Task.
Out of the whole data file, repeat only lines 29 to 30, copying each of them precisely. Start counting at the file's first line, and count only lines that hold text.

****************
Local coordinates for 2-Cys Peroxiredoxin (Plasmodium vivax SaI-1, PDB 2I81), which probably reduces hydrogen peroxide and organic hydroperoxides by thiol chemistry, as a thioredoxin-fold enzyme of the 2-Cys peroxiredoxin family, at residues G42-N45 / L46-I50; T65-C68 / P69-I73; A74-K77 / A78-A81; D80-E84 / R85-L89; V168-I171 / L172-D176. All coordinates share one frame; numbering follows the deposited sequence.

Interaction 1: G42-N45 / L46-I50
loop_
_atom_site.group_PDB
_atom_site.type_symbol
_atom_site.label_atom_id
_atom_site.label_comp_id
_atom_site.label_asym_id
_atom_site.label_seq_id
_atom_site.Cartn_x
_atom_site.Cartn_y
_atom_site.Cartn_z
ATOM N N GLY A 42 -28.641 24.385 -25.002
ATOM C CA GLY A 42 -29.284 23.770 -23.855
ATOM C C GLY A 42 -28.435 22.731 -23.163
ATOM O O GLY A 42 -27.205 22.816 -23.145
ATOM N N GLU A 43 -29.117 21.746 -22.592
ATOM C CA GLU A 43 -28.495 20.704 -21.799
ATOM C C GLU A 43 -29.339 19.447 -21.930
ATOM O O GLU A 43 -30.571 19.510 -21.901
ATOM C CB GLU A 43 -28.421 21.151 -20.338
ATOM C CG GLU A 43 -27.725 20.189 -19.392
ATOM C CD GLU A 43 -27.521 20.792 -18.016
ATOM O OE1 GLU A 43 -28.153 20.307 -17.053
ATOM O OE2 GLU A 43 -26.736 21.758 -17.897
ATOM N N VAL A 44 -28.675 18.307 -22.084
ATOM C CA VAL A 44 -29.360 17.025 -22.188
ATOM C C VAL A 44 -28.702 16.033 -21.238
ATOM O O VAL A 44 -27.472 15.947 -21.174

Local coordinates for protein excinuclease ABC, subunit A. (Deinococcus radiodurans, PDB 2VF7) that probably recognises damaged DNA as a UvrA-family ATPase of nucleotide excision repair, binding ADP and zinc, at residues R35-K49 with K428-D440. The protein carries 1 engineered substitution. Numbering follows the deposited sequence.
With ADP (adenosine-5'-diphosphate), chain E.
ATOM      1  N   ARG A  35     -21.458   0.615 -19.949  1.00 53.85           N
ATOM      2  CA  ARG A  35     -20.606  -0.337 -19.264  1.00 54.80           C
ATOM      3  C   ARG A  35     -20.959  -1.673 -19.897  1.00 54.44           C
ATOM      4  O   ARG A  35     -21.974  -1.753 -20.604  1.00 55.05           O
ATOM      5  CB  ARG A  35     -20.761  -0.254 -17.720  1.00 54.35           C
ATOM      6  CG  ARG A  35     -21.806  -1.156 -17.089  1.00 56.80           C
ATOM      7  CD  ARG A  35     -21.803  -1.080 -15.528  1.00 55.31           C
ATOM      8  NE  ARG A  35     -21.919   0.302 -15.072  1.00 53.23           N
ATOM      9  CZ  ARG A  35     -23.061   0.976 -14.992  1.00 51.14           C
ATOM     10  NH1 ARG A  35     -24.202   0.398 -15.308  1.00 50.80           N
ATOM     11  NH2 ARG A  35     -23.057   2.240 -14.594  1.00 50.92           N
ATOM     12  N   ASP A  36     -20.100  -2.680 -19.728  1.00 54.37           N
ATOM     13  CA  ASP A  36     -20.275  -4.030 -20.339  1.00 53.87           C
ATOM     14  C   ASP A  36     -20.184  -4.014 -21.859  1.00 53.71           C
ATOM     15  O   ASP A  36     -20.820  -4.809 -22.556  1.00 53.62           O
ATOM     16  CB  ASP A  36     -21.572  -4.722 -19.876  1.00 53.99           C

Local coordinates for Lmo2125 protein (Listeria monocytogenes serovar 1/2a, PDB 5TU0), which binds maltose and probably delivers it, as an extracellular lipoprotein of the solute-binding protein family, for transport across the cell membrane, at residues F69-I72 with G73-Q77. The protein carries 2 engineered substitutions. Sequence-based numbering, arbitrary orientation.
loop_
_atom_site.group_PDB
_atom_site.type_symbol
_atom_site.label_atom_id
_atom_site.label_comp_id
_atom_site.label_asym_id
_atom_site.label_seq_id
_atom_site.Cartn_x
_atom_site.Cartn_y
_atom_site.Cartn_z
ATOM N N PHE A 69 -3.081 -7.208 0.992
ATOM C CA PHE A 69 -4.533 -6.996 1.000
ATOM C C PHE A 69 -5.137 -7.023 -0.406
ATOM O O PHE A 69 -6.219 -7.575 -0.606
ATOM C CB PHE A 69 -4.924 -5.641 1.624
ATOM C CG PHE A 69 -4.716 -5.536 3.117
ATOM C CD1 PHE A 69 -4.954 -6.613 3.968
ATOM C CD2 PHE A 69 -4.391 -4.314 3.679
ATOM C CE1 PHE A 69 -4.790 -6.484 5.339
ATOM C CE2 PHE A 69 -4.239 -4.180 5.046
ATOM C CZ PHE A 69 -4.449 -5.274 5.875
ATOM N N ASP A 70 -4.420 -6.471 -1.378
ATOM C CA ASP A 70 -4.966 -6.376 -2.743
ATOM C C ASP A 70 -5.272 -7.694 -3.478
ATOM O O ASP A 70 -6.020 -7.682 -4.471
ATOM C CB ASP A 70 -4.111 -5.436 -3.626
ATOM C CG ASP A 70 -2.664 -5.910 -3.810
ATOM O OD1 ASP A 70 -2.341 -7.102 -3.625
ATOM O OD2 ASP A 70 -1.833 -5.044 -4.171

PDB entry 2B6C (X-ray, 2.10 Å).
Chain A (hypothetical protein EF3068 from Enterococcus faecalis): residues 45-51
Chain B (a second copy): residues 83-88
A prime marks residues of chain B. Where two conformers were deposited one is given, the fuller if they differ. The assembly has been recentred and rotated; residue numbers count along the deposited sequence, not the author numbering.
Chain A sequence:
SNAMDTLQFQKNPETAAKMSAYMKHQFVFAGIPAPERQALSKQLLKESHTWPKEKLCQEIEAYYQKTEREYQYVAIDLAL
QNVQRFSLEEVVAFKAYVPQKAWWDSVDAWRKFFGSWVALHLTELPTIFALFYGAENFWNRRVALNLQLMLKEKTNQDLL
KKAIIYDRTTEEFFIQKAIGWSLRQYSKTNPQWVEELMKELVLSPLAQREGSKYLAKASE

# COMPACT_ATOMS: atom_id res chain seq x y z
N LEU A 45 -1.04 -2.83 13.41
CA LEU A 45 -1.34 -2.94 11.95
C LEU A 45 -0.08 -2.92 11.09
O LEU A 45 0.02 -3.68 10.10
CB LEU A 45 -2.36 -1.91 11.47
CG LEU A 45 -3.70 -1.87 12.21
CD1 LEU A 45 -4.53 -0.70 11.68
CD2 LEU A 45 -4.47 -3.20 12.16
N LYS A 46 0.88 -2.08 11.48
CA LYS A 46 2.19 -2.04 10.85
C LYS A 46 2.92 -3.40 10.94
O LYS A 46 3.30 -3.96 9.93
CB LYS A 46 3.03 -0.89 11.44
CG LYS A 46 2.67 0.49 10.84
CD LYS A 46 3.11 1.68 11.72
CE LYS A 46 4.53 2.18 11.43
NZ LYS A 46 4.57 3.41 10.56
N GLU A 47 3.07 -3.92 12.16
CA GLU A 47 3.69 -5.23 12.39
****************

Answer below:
ATOM O O VAL A 44 -27.472 15.947 -21.174

Local coordinates for protein excinuclease ABC, subunit A. (Deinococcus radiodurans, PDB 2VF7) that probably recognises damaged DNA as a UvrA-family ATPase of nucleotide excision repair, binding ADP and zinc, at residues R35-K49 with K428-D440. The protein carries 1 engineered substitution. Numbering follows the deposited sequence.